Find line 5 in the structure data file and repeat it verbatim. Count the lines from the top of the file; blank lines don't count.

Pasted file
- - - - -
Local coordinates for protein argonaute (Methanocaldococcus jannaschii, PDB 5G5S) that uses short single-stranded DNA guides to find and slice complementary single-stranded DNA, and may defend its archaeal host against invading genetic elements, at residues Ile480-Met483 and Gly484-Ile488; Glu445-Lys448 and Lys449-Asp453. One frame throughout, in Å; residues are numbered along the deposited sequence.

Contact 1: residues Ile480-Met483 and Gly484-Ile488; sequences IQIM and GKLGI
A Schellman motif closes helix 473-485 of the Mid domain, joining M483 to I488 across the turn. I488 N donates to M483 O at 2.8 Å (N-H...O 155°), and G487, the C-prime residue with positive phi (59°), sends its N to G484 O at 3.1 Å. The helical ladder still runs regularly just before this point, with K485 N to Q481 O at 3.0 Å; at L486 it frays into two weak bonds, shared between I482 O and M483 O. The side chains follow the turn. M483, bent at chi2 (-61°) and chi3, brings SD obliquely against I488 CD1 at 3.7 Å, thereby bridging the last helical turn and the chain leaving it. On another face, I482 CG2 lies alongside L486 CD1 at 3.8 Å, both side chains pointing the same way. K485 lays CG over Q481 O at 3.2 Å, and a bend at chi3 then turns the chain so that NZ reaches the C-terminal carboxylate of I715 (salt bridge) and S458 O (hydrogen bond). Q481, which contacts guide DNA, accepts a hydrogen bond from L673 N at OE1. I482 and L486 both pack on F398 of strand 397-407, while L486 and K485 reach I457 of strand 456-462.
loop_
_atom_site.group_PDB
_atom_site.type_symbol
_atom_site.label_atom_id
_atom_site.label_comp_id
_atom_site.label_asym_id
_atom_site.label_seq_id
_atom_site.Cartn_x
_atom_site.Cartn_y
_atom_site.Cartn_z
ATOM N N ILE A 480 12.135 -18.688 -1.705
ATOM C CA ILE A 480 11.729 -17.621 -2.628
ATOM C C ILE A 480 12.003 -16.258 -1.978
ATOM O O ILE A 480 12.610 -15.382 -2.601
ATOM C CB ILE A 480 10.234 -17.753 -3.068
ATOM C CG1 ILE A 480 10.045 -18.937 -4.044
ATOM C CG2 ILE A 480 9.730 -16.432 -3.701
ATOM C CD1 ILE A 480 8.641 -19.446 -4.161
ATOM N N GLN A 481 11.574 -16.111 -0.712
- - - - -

_atom_site.group_PDB